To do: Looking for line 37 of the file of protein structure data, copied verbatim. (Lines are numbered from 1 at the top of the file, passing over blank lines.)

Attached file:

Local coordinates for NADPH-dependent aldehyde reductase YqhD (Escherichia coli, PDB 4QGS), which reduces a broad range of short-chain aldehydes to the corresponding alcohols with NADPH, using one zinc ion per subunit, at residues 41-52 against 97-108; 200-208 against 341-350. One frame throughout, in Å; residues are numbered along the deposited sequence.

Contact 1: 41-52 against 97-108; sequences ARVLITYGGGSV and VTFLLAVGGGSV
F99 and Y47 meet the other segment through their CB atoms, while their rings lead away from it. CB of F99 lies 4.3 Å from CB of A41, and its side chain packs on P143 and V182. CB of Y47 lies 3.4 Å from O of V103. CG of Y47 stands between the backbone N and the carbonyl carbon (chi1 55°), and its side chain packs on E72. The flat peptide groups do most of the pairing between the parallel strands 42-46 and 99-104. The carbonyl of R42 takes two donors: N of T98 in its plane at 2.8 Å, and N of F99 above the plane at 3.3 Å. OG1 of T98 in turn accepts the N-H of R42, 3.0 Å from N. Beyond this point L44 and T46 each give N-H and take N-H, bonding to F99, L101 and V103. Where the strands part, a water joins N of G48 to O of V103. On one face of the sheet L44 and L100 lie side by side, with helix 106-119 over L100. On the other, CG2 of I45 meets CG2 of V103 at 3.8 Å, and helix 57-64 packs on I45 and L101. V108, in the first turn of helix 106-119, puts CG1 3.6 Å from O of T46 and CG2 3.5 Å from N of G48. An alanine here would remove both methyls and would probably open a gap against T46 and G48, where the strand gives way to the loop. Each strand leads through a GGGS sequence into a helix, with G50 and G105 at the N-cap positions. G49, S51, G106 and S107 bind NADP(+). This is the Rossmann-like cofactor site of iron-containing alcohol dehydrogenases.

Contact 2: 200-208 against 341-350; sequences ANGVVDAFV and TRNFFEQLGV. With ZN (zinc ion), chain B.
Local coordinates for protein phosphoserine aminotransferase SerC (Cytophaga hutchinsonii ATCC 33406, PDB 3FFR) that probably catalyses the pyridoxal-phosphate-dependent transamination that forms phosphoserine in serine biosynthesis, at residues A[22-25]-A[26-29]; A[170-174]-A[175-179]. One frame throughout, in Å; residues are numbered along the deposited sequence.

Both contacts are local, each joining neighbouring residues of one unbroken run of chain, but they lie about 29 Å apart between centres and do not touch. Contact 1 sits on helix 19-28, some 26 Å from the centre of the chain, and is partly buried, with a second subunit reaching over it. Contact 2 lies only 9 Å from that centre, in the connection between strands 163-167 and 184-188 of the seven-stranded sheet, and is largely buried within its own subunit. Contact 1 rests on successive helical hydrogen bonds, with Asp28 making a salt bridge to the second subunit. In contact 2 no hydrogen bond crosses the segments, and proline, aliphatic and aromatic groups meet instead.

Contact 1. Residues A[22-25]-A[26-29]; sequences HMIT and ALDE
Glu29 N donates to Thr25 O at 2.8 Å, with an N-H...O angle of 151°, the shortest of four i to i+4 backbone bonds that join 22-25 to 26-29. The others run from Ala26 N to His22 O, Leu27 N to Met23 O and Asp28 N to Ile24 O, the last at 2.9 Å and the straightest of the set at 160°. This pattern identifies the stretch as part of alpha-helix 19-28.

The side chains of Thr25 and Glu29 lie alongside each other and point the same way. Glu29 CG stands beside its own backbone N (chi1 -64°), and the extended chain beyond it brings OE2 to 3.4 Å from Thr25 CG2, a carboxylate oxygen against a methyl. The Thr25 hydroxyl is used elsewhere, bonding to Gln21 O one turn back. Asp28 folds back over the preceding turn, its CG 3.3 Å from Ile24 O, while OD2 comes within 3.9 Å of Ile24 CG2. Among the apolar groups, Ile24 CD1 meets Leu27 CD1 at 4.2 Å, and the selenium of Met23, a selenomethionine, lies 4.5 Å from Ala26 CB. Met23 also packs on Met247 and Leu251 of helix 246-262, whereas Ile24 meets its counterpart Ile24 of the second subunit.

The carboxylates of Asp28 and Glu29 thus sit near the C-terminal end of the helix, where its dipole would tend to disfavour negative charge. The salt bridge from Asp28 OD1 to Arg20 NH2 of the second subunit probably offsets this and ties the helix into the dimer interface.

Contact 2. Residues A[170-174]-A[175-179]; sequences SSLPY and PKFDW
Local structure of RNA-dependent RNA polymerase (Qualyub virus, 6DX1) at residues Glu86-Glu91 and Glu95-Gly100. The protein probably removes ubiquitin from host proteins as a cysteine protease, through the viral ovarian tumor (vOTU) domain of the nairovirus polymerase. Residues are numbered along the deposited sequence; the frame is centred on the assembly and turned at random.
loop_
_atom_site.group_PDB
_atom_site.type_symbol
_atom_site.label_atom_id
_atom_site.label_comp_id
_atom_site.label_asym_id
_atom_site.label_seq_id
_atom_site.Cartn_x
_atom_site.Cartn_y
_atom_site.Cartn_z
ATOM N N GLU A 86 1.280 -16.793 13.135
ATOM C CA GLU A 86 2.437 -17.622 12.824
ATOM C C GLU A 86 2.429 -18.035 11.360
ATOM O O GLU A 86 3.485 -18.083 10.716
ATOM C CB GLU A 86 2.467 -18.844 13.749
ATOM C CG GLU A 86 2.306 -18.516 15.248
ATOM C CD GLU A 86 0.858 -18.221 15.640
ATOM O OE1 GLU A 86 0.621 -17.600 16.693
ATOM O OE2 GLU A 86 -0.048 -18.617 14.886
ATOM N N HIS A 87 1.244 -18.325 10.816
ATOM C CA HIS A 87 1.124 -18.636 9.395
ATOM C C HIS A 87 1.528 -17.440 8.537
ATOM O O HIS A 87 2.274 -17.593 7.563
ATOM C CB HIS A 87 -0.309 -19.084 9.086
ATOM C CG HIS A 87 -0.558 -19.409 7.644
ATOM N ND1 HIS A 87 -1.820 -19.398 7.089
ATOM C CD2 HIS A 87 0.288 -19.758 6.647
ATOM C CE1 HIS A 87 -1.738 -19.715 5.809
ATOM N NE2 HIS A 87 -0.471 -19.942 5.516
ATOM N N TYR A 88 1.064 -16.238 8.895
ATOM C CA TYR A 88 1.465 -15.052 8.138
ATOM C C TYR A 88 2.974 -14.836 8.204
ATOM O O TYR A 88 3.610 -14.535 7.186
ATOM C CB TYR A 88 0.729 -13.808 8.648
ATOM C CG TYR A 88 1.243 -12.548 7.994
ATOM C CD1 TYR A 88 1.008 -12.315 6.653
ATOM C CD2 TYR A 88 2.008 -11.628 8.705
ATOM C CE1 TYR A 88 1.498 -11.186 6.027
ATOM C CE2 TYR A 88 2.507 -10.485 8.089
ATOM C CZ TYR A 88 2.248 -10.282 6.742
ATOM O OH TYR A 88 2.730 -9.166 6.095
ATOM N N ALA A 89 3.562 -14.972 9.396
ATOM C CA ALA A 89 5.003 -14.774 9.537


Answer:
ATOM C CG HIS A 87 -0.558 -19.409 7.644